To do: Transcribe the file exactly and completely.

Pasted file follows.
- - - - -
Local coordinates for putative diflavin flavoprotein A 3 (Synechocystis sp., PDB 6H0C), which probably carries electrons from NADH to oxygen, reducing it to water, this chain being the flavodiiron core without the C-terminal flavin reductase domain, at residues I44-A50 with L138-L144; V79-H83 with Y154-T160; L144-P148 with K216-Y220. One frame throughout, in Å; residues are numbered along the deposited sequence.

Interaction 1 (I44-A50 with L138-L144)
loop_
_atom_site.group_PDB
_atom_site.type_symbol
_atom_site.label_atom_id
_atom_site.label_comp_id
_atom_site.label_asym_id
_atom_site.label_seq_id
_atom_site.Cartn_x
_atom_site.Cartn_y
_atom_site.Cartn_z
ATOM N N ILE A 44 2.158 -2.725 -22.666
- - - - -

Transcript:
Local coordinates for putative diflavin flavoprotein A 3 (Synechocystis sp., PDB 6H0C), which probably carries electrons from NADH to oxygen, reducing it to water, this chain being the flavodiiron core without the C-terminal flavin reductase domain, at residues I44-A50 with L138-L144; V79-H83 with Y154-T160; L144-P148 with K216-Y220. One frame throughout, in Å; residues are numbered along the deposited sequence.

Interaction 1 (I44-A50 with L138-L144)
loop_
_atom_site.group_PDB
_atom_site.type_symbol
_atom_site.label_atom_id
_atom_site.label_comp_id
_atom_site.label_asym_id
_atom_site.label_seq_id
_atom_site.Cartn_x
_atom_site.Cartn_y
_atom_site.Cartn_z
ATOM N N ILE A 44 2.158 -2.725 -22.666